I’ve had a few Denons, but no Marantz models so I didn’t pick on them. I’m an a$$hole, but I’m not a gossip.;) I’ve got criticisms for the Onkyos and Yamahas I’ve had as well but the heat issue with my Denons is the one that annoyed me the most.
 
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PENG

Audioholic Slumlord
Sorry to wake @M Code up on this, but I am really curious about why Yamaha appeared to have eliminated the preouts (leaving just the Subwoofer one) as an after thought. They were shown in the service manual, but not in the Owner's manual and the unit itself, what happened?
 
highfigh

highfigh

Audioholic Slumlord
I would like some equipment to have a .wav file that's activated when pressing some buttons with "DON'T TOUCH THAT, YOU'LL KILL US ALL!!!!!!!!!" or the sound of a mother saying "Fine. You can do that, but don't come running to me if it doesn't work".
 
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PENG

Audioholic Slumlord
I’ve had a few Denons, but no Marantz models so I didn’t pick on them. I’m an a$$hole, but I’m not a gossip.;) I’ve got criticisms for the Onkyos and Yamahas I’ve had as well but the heat issue with my Denons is the one that annoyed me the most.
And I wasn't picking on you.;) Just curious about the possible reasons.. HDAMs add heat, but to house them, Marantz's enclosures are slightly larger so I guess they may or may not run warmer, all else being equal, and people may think warm sound means warmer running, so expected anyway. I have both brands and I always use external fans regardless. Yamaha's enclosures are quite a bit larger and they might have done a better job with the bias level, and/or a little lower rail voltage.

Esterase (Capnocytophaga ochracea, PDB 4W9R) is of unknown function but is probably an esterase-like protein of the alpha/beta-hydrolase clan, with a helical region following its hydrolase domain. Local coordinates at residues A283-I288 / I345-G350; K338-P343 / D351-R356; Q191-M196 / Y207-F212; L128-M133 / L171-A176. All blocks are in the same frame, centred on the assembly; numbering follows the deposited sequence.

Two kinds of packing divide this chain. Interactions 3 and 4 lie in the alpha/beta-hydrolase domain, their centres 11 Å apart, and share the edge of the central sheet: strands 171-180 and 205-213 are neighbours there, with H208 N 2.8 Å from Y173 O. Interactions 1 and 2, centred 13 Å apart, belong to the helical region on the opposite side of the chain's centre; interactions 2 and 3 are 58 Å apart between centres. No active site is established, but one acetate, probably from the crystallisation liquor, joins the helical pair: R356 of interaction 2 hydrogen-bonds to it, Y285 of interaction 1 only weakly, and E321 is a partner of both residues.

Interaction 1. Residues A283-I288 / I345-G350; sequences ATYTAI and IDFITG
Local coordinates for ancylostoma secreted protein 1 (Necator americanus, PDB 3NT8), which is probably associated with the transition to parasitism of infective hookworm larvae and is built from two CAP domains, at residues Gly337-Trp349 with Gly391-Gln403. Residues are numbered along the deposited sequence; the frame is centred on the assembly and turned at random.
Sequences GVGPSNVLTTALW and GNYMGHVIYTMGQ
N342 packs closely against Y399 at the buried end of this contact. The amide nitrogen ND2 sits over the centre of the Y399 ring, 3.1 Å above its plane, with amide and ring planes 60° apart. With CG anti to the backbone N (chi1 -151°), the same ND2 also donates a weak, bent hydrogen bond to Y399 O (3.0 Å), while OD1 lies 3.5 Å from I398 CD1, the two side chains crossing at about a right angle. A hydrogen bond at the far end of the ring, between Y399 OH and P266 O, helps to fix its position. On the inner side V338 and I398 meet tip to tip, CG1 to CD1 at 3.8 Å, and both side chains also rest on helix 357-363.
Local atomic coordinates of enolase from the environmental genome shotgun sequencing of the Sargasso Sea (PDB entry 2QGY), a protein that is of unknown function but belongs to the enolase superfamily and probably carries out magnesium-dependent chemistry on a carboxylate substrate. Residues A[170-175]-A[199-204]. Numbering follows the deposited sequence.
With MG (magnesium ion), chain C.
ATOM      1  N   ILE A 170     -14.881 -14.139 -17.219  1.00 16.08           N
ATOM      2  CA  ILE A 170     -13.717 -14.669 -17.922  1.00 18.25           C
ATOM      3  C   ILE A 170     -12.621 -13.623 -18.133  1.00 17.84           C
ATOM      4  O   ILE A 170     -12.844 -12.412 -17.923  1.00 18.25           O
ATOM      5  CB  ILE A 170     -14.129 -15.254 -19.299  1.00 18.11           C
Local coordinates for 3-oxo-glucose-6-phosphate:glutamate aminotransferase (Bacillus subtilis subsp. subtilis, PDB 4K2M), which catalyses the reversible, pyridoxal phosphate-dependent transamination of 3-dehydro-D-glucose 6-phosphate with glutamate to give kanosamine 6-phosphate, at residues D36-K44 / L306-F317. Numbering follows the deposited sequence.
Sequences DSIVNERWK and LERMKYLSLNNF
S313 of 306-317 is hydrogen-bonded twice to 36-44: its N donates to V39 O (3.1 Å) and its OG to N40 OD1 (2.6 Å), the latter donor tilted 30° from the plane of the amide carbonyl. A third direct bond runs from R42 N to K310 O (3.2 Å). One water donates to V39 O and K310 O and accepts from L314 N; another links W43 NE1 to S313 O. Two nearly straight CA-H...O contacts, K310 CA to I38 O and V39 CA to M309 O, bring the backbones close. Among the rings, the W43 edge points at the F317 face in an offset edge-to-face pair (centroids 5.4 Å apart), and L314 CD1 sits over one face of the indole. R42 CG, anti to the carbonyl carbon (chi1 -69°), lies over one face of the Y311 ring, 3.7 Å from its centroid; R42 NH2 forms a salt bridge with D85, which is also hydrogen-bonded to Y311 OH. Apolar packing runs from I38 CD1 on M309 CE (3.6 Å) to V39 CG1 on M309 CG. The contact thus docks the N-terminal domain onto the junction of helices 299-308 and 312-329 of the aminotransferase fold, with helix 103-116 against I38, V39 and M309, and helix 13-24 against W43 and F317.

highfigh

highfigh

Audioholic Slumlord
I’ve had a few Denons, but no Marantz models so I didn’t pick on them. I’m an a$$hole, but I’m not a gossip.;) I’ve got criticisms for the Onkyos and Yamahas I’ve had as well but the heat issue with my Denons is the one that annoyed me the most.
Why were you annoyed by an AVR that ran hot? It's not bad or good, it's just a characteristic of the piece. It needs to dissipate heat- how it does that is immaterial,. but it needs to happen. That means it needs more space around it or some kind of active cooling. If it performs better than most, it's a good choice; if it performs worse, it's a bad choice. They must have chosen those output transistors for a reason.
 
highfigh

highfigh

Audioholic Slumlord
And I wasn't picking on you.;) Just curious about the reason.. HDAMs add heat, but to house them, Marantz's enclosures are slightly larger so I guess they may or may not run warmer, all else being equal, and people may think warm sound means warmer running, so expected anyway. I have both brands and I always use external fans regardless. Yamaha's enclosures are quite a bit larger and they might have done a better job with the bias level, and/or a little lower rail voltage.
"Done a better job"? The bias needed is determined by the output transistors- there's no "did a better/worse job". They need what they need. Lower rail voltage can mean the output will be lower, too- it's more about current and efficiency.
 
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TankTop5

Audioholic General
Like the bullshit that mqa is :) Lots of ways to stream with various devices and the apps for those devices, some variance in capability, but often not that much
I read a LOT about hifi and I still don’t understand the MQA issue. I use Tidal but dropped the Masters subscription so it’s moot but I’m still curious what the issue is. I did like the MQA version of some music on Tidal but mostly I didn’t notice anything.

Can you give me a one paragraph answer using small words on the issue of MQA?

Jay-Z sold Tidal so hopefully it stoops trying to tell me what to listen to and comes up with a better algorithm for suggesting music.